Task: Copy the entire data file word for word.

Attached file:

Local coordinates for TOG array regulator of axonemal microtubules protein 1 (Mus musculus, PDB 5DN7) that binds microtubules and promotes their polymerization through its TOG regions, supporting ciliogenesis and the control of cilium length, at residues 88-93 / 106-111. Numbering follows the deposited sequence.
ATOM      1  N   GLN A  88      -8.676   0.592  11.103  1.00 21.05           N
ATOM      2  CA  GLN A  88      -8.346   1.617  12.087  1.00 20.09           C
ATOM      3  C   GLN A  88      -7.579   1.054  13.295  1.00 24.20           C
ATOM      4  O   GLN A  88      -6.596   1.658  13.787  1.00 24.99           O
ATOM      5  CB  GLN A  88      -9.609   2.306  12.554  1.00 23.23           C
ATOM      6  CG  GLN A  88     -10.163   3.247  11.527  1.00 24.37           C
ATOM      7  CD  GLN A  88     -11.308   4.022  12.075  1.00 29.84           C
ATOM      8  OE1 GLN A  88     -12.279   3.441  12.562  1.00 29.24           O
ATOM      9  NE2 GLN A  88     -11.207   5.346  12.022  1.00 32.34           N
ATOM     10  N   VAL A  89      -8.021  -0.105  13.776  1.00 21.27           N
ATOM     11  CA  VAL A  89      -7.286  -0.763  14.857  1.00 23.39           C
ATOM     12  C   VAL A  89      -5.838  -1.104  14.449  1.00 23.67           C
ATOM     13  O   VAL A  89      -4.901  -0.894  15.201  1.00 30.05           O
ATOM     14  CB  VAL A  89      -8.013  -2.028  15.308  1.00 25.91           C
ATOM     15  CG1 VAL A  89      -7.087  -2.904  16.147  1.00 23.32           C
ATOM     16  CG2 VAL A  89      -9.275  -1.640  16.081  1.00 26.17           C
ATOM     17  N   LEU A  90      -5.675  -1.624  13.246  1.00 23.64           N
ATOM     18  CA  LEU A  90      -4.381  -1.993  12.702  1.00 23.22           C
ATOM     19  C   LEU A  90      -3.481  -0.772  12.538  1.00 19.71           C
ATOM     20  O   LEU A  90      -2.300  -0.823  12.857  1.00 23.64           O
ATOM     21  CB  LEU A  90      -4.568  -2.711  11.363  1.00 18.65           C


Local coordinates for TOG array regulator of axonemal microtubules protein 1 (Mus musculus, PDB 5DN7) that binds microtubules and promotes their polymerization through its TOG regions, supporting ciliogenesis and the control of cilium length, at residues 88-93 / 106-111. Numbering follows the deposited sequence.
ATOM      1  N   GLN A  88      -8.676   0.592  11.103  1.00 21.05           N
ATOM      2  CA  GLN A  88      -8.346   1.617  12.087  1.00 20.09           C
ATOM      3  C   GLN A  88      -7.579   1.054  13.295  1.00 24.20           C
ATOM      4  O   GLN A  88      -6.596   1.658  13.787  1.00 24.99           O
ATOM      5  CB  GLN A  88      -9.609   2.306  12.554  1.00 23.23           C
ATOM      6  CG  GLN A  88     -10.163   3.247  11.527  1.00 24.37           C
ATOM      7  CD  GLN A  88     -11.308   4.022  12.075  1.00 29.84           C
ATOM      8  OE1 GLN A  88     -12.279   3.441  12.562  1.00 29.24           O
ATOM      9  NE2 GLN A  88     -11.207   5.346  12.022  1.00 32.34           N
ATOM     10  N   VAL A  89      -8.021  -0.105  13.776  1.00 21.27           N
ATOM     11  CA  VAL A  89      -7.286  -0.763  14.857  1.00 23.39           C
ATOM     12  C   VAL A  89      -5.838  -1.104  14.449  1.00 23.67           C
ATOM     13  O   VAL A  89      -4.901  -0.894  15.201  1.00 30.05           O
ATOM     14  CB  VAL A  89      -8.013  -2.028  15.308  1.00 25.91           C
ATOM     15  CG1 VAL A  89      -7.087  -2.904  16.147  1.00 23.32           C
ATOM     16  CG2 VAL A  89      -9.275  -1.640  16.081  1.00 26.17           C
ATOM     17  N   LEU A  90      -5.675  -1.624  13.246  1.00 23.64           N
ATOM     18  CA  LEU A  90      -4.381  -1.993  12.702  1.00 23.22           C
ATOM     19  C   LEU A  90      -3.481  -0.772  12.538  1.00 19.71           C
ATOM     20  O   LEU A  90      -2.300  -0.823  12.857  1.00 23.64           O
ATOM     21  CB  LEU A  90      -4.568  -2.711  11.363  1.00 18.65           C